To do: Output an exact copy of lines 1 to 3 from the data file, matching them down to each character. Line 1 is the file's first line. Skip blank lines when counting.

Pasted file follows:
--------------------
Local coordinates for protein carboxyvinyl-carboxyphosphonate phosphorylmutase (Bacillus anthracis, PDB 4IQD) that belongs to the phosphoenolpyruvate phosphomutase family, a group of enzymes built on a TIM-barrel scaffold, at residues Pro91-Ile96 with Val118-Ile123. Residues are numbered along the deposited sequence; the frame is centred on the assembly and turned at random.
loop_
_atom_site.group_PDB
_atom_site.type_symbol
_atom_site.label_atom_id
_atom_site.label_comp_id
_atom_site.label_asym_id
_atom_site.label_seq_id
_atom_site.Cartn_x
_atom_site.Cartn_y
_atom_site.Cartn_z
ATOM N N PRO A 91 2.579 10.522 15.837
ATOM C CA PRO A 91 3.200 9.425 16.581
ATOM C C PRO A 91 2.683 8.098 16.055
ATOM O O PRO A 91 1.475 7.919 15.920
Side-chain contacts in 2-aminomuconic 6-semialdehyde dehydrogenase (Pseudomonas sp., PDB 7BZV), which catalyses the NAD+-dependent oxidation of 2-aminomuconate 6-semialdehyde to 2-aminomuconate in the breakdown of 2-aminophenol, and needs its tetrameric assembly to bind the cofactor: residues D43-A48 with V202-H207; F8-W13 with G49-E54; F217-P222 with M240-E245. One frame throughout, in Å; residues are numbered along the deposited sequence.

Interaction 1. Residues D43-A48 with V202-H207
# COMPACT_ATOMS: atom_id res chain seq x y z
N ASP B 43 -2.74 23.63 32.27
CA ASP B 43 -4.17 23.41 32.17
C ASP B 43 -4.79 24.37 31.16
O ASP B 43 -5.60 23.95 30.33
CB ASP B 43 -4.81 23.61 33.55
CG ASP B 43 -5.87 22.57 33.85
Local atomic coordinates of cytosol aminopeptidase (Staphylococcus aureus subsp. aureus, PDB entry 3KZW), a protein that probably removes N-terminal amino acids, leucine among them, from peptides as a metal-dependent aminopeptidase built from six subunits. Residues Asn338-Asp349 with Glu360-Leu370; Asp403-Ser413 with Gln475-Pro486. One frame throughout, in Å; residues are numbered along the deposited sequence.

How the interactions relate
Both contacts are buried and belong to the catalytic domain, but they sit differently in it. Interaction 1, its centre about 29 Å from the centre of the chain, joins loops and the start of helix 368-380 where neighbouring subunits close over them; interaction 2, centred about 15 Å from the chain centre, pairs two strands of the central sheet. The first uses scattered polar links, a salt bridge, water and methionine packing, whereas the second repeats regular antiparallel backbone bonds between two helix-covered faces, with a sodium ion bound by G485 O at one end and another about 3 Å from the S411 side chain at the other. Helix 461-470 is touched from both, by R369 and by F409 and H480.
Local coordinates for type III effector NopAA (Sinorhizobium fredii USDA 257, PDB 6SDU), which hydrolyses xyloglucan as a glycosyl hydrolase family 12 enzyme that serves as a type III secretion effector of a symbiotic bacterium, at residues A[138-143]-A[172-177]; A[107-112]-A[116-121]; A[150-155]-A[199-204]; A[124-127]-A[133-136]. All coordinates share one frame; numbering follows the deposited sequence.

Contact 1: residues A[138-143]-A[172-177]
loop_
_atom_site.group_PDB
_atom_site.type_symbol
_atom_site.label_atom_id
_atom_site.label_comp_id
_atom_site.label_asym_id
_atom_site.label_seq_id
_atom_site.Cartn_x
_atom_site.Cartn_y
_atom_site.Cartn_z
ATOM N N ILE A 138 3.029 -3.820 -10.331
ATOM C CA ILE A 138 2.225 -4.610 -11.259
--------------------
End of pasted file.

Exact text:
Local coordinates for protein carboxyvinyl-carboxyphosphonate phosphorylmutase (Bacillus anthracis, PDB 4IQD) that belongs to the phosphoenolpyruvate phosphomutase family, a group of enzymes built on a TIM-barrel scaffold, at residues Pro91-Ile96 with Val118-Ile123. Residues are numbered along the deposited sequence; the frame is centred on the assembly and turned at random.
loop_
_atom_site.group_PDB